This is my favourite by far. I have a cup of it every morning when I’m not trying to fight a cold. On the days I can’t have it, I think about how much I’d love to have it.
The dry leaves look like they were freshly picked. They’re soft to touch and have a fuzzy down that causes its silver appearance. The colour of the leaves is pale green that is sage-like in appearance, and the initial aroma is grassy. There is a faint scent that is reminiscent of seaweed. It’s not too prominent but there nonetheless. Luckily, it is soon forgotten by the soft floral notes dancing about. It’s almost like dandelions.
This tea is a little tricky to scoop because it doesn’t like to be separated. The downy texture causes the leaves to grab onto each other and unless you use your fingers or a pick to control what goes into your scoop, you can wind up with half a tin in your cup. There’s so much love here.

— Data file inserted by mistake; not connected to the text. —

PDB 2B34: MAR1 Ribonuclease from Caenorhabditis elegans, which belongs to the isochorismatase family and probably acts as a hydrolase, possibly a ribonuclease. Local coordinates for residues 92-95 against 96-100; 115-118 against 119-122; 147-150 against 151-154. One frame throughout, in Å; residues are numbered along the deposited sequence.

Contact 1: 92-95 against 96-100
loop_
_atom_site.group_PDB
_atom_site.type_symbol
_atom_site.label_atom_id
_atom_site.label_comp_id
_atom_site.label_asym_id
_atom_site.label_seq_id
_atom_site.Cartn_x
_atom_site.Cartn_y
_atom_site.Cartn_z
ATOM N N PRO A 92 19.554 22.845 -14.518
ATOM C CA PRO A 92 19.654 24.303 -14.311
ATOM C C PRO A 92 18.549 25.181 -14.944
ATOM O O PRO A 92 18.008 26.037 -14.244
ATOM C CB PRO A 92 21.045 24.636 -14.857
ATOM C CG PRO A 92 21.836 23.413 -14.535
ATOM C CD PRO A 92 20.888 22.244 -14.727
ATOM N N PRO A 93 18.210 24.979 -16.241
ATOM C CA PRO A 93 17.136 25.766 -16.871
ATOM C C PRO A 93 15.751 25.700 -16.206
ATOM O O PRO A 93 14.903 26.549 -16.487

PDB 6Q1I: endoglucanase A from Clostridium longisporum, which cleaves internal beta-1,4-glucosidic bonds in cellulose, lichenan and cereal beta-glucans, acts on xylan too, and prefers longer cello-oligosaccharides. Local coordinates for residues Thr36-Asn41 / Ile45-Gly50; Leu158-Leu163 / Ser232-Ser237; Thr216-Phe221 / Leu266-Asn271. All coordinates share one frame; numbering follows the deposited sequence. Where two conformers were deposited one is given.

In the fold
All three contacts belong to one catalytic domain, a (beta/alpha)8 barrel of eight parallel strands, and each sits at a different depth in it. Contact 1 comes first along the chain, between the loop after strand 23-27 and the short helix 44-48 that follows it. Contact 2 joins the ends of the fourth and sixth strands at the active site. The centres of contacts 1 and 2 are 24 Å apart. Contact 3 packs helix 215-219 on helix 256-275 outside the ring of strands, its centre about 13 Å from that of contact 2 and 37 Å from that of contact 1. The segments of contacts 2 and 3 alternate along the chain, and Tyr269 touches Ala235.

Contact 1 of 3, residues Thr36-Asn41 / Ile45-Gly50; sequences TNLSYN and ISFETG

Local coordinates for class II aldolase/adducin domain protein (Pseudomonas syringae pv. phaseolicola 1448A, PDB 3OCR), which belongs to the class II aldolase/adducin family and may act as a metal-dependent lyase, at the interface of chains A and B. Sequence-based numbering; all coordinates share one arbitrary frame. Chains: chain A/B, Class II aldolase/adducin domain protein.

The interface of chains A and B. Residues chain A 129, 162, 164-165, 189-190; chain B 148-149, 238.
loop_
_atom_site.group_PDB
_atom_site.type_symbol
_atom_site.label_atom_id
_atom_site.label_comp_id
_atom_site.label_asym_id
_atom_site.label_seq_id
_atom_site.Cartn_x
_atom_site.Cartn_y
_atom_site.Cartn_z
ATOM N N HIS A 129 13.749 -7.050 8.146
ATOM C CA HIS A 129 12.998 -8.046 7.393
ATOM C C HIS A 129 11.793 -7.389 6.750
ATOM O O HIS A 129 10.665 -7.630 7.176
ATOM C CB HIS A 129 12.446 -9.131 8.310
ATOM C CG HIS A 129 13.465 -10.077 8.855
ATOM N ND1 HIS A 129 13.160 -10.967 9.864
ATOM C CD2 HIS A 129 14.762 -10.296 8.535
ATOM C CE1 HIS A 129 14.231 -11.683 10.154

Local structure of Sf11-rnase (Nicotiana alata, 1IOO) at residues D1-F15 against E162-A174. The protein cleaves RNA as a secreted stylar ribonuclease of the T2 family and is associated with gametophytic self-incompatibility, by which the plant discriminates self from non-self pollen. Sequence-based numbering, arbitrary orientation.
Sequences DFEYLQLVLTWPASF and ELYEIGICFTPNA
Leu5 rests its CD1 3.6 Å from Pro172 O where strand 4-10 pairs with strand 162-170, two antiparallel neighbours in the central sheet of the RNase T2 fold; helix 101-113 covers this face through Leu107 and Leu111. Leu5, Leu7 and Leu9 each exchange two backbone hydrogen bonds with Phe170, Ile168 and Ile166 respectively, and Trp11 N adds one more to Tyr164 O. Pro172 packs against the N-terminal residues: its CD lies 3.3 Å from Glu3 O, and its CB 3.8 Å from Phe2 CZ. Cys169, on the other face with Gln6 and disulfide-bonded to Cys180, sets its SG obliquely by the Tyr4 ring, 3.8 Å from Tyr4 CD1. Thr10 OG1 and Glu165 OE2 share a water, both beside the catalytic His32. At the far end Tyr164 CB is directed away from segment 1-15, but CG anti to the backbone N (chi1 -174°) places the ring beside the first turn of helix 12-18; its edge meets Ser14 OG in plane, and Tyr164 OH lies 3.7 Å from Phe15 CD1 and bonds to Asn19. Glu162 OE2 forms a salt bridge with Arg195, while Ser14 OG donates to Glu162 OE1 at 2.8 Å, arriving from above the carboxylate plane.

When the tea is first steeped, the little furs disappear and the scent becomes floral. I always feel like I’m in a meadow on a fresh day when I make this tea. There is so much Zen in this cup. The colour of the leaves becomes less silvery and takes on a darker green with some browning that resembles a little bruising.
The liquor is clear. It’s a pale greenish umber with soft yellow highlights, and the flavour is very light and delicate. There are subtle grass and floral notes that don’t overpower each other. The aftertaste is clean and its lingering effect is very subtle and refreshing.
I like the delicate flavour and aroma of this tea. It’s never bitter and it always tastes clean. I can brew it at high or low temperatures and for a short or long duration. It always tastes right. It might be too light for people who prefer their tea strong, but it’s just perfect for me.